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Addiction to indoor tanning: relation to anxiety, depression, and substance use.

Abstract

OBJECTIVE

To assess the prevalence of addiction to indoor tanning among college students and its association with substance use and symptoms of anxiety and depression.

DESIGN

Two written measures, the CAGE (Cut down, Annoyed, Guilty, Eye-opener) Questionnaire, used to screen for alcoholism, and the Diagnostic and Statistical Manual of Mental Disorders (Fourth Edition, Text Revision) (DSM-IV-TR) criteria for substance-related disorders, were modified to evaluate study participants for addiction to indoor tanning. Standardized self-report measures of anxiety, depression, and substance use also were administered.

SETTING

A large university (approximately 18 000 students) in the northeastern United States.

PARTICIPANTS

A total of 421 college students were recruited from September through December 2006.

MAIN OUTCOME MEASURES

Self-reported addiction to indoor tanning, substance use, and symptoms of anxiety and depression.

RESULTS

Among 229 study participants who had used indoor tanning facilities, 90 (39.3%) met DSM-IV-TR criteria and 70 (30.6%) met CAGE criteria for addiction to indoor tanning. Students who met DSM-IV-TR and CAGE criteria for addiction to indoor tanning reported greater symptoms of anxiety and greater use of alcohol, marijuana, and other substances than those who did not meet these criteria. Depressive symptoms did not significantly vary by indoor tanning addiction status.

CONCLUSION

Findings suggest that interventions to reduce skin cancer risk should address the addictive qualities of indoor tanning for a minority of individuals and the relationship of this behavior to other addictions and affective disturbance.

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  • Authors+Show Affiliations

    ,

    Department of Psychiatry and Behavioral Sciences, Memorial Sloan-Kettering Cancer Center, 641 Lexington Ave, Seventh Floor, New York, NY 10022, USA. mosherc@mskcc.org

    Source

    Archives of dermatology 146:4 2010 Apr pg 412-7

    MeSH

    Adolescent
    Adult
    Anxiety Disorders
    Behavior, Addictive
    Cohort Studies
    Depressive Disorder
    Female
    Humans
    Male
    Students
    Substance-Related Disorders
    Sunbathing
    United States
    Universities
    Young Adult

    Pub Type(s)

    Journal Article
    Research Support, N.I.H., Extramural

    Language

    eng

    PubMed ID

    20404230

    Citation

    Mosher, Catherine E., and Sharon Danoff-Burg. "Addiction to Indoor Tanning: Relation to Anxiety, Depression, and Substance Use." Archives of Dermatology, vol. 146, no. 4, 2010, pp. 412-7.
    Mosher CE, Danoff-Burg S. Addiction to indoor tanning: relation to anxiety, depression, and substance use. Arch Dermatol. 2010;146(4):412-7.
    Mosher, C. E., & Danoff-Burg, S. (2010). Addiction to indoor tanning: relation to anxiety, depression, and substance use. Archives of Dermatology, 146(4), pp. 412-7. doi:10.1001/archdermatol.2009.385.
    Mosher CE, Danoff-Burg S. Addiction to Indoor Tanning: Relation to Anxiety, Depression, and Substance Use. Arch Dermatol. 2010;146(4):412-7. PubMed PMID: 20404230.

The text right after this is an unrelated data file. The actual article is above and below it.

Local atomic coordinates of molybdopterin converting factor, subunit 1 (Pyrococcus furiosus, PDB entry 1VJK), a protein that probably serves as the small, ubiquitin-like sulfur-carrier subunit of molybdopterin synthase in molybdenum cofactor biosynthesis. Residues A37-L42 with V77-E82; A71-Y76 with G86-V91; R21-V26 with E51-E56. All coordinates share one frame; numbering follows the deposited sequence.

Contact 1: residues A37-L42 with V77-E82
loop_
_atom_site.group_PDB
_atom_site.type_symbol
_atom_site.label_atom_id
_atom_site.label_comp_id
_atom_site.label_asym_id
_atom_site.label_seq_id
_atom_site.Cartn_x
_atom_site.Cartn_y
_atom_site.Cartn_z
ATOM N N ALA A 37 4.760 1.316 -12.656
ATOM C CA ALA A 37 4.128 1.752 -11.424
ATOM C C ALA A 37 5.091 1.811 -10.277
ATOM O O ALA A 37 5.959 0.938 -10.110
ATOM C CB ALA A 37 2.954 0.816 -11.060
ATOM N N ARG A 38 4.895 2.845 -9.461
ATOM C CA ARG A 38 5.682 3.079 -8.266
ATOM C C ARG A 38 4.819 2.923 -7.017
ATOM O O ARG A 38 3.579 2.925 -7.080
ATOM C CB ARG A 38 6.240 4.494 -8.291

* Article titles in AMA citation format should be in sentence-case
    TY - JOUR T1 - Addiction to indoor tanning: relation to anxiety, depression, and substance use. AU - Mosher,Catherine E, AU - Danoff-Burg,Sharon, PY - 2010/4/21/entrez PY - 2010/4/21/pubmed PY - 2010/5/19/medline SP - 412 EP - 7 JF - Archives of dermatology JO - Arch Dermatol VL - 146 IS - 4 N2 - OBJECTIVE: To assess the prevalence of addiction to indoor tanning among college students and its association with substance use and symptoms of anxiety and depression. DESIGN: Two written measures, the CAGE (Cut down, Annoyed, Guilty, Eye-opener) Questionnaire, used to screen for alcoholism, and the Diagnostic and Statistical Manual of Mental Disorders (Fourth Edition, Text Revision) (DSM-IV-TR) criteria for substance-related disorders, were modified to evaluate study participants for addiction to indoor tanning. Standardized self-report measures of anxiety, depression, and substance use also were administered. SETTING: A large university (approximately 18 000 students) in the northeastern United States. PARTICIPANTS: A total of 421 college students were recruited from September through December 2006. MAIN OUTCOME MEASURES: Self-reported addiction to indoor tanning, substance use, and symptoms of anxiety and depression. RESULTS: Among 229 study participants who had used indoor tanning facilities, 90 (39.3%) met DSM-IV-TR criteria and 70 (30.6%) met CAGE criteria for addiction to indoor tanning. Students who met DSM-IV-TR and CAGE criteria for addiction to indoor tanning reported greater symptoms of anxiety and greater use of alcohol, marijuana, and other substances than those who did not meet these criteria. Depressive symptoms did not significantly vary by indoor tanning addiction status. CONCLUSION: Findings suggest that interventions to reduce skin cancer risk should address the addictive qualities of indoor tanning for a minority of individuals and the relationship of this behavior to other addictions and affective disturbance. SN - 1538-3652 UR - https://www.unboundmedicine.com/medline/citation/20404230/Addiction_to_indoor_tanning:_relation_to_anxiety_depression_and_substance_use_ L2 - https://jamanetwork.com/journals/jamadermatology/fullarticle/10.1001/archdermatol.2009.385 DB - PRIME DP - Unbound Medicine ER -